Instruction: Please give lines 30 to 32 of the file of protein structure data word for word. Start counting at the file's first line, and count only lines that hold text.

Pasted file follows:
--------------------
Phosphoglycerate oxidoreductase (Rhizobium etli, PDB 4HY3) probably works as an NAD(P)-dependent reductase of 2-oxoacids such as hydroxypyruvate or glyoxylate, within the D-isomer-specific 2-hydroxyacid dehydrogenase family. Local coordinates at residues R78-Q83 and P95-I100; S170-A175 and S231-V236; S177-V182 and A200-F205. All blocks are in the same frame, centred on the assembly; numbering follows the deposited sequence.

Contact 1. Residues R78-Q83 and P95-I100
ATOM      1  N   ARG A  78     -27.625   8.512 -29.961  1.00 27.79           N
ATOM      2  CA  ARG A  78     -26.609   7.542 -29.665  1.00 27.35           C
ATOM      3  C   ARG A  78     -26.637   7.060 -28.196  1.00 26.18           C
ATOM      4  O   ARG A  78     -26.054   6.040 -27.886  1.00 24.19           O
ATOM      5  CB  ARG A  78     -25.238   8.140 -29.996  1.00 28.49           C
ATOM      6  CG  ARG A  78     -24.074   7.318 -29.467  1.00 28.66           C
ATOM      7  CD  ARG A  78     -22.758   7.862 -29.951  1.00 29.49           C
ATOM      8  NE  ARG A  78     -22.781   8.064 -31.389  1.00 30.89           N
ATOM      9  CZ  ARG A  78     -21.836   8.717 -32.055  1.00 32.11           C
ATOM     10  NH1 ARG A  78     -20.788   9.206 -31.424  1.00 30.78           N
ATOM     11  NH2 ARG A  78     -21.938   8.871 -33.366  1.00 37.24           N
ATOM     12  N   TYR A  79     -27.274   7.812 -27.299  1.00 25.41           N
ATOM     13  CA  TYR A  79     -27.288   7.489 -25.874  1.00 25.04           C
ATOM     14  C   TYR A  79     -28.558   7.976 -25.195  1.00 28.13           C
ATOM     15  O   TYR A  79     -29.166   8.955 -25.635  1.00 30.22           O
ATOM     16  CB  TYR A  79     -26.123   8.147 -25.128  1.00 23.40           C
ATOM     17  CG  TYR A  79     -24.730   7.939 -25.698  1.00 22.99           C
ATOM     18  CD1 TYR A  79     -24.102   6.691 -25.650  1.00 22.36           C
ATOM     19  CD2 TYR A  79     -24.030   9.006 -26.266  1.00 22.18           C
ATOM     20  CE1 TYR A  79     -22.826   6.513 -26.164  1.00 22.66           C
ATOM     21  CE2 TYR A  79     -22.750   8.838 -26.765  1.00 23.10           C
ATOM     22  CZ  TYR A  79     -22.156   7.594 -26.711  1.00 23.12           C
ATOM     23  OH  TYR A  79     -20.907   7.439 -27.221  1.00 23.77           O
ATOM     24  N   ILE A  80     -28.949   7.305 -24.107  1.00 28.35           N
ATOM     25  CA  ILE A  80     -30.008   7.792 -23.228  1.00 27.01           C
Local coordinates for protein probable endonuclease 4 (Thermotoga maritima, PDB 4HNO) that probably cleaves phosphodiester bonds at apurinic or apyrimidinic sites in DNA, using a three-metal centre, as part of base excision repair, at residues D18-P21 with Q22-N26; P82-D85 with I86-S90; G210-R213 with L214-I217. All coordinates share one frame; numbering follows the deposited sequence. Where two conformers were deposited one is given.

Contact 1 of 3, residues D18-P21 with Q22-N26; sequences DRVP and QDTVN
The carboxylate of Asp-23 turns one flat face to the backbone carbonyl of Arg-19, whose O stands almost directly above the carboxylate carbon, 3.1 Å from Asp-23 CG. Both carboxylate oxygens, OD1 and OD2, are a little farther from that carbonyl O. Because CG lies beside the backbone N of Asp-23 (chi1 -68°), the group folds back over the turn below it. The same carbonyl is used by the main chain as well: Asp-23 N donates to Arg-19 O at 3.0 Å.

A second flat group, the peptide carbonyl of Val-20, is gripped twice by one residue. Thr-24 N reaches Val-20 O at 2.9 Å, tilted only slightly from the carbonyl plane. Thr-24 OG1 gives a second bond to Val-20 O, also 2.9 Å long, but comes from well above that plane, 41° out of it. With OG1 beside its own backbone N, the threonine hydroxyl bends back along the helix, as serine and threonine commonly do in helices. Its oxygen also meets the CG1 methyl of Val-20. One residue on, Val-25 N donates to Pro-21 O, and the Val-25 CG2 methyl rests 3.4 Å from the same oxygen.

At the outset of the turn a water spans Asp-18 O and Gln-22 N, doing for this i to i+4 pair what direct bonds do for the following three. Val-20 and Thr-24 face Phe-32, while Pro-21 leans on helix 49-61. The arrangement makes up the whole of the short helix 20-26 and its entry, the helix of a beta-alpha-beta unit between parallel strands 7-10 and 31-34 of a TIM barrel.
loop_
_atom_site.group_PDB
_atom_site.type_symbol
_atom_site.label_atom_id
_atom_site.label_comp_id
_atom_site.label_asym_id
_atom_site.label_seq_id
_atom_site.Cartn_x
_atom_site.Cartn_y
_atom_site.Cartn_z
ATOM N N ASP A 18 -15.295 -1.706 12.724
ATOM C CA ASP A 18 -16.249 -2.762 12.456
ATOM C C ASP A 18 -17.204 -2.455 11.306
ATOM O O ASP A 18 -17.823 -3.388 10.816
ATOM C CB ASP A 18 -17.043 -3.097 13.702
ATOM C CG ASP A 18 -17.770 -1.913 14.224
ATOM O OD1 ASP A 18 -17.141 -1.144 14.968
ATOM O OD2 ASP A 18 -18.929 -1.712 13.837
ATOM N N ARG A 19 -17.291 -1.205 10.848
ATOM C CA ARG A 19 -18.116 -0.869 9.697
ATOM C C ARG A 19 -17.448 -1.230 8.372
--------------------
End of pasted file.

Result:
The carboxylate of Asp-23 turns one flat face to the backbone carbonyl of Arg-19, whose O stands almost directly above the carboxylate carbon, 3.1 Å from Asp-23 CG. Both carboxylate oxygens, OD1 and OD2, are a little farther from that carbonyl O. Because CG lies beside the backbone N of Asp-23 (chi1 -68°), the group folds back over the turn below it. The same carbonyl is used by the main chain as well: Asp-23 N donates to Arg-19 O at 3.0 Å.

A second flat group, the peptide carbonyl of Val-20, is gripped twice by one residue. Thr-24 N reaches Val-20 O at 2.9 Å, tilted only slightly from the carbonyl plane. Thr-24 OG1 gives a second bond to Val-20 O, also 2.9 Å long, but comes from well above that plane, 41° out of it. With OG1 beside its own backbone N, the threonine hydroxyl bends back along the helix, as serine and threonine commonly do in helices. Its oxygen also meets the CG1 methyl of Val-20. One residue on, Val-25 N donates to Pro-21 O, and the Val-25 CG2 methyl rests 3.4 Å from the same oxygen.

At the outset of the turn a water spans Asp-18 O and Gln-22 N, doing for this i to i+4 pair what direct bonds do for the following three. Val-20 and Thr-24 face Phe-32, while Pro-21 leans on helix 49-61. The arrangement makes up the whole of the short helix 20-26 and its entry, the helix of a beta-alpha-beta unit between parallel strands 7-10 and 31-34 of a TIM barrel.